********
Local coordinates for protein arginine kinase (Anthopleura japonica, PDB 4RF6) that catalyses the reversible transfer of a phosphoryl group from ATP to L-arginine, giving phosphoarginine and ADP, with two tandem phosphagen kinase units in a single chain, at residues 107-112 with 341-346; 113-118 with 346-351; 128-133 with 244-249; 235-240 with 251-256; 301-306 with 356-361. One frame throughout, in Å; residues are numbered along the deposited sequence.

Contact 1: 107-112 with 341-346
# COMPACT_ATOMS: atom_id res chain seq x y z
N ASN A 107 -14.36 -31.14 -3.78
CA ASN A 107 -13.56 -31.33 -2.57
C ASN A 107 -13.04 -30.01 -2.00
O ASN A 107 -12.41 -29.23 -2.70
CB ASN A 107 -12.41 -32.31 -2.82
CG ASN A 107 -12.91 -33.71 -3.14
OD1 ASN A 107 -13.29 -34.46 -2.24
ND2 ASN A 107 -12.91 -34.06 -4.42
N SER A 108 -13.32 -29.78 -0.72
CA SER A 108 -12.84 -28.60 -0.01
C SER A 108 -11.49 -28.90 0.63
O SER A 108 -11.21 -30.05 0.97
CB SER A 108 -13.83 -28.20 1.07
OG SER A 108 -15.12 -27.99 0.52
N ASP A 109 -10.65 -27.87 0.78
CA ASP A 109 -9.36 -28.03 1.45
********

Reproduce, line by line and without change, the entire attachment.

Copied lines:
Local coordinates for protein arginine kinase (Anthopleura japonica, PDB 4RF6) that catalyses the reversible transfer of a phosphoryl group from ATP to L-arginine, giving phosphoarginine and ADP, with two tandem phosphagen kinase units in a single chain, at residues 107-112 with 341-346; 113-118 with 346-351; 128-133 with 244-249; 235-240 with 251-256; 301-306 with 356-361. One frame throughout, in Å; residues are numbered along the deposited sequence.

Contact 1: 107-112 with 341-346
# COMPACT_ATOMS: atom_id res chain seq x y z
N ASN A 107 -14.36 -31.14 -3.78
CA ASN A 107 -13.56 -31.33 -2.57
C ASN A 107 -13.04 -30.01 -2.00
O ASN A 107 -12.41 -29.23 -2.70
CB ASN A 107 -12.41 -32.31 -2.82
CG ASN A 107 -12.91 -33.71 -3.14
OD1 ASN A 107 -13.29 -34.46 -2.24
ND2 ASN A 107 -12.91 -34.06 -4.42
N SER A 108 -13.32 -29.78 -0.72
CA SER A 108 -12.84 -28.60 -0.01
C SER A 108 -11.49 -28.90 0.63
O SER A 108 -11.21 -30.05 0.97
CB SER A 108 -13.83 -28.20 1.07
OG SER A 108 -15.12 -27.99 0.52
N ASP A 109 -10.65 -27.87 0.78
CA ASP A 109 -9.36 -28.03 1.45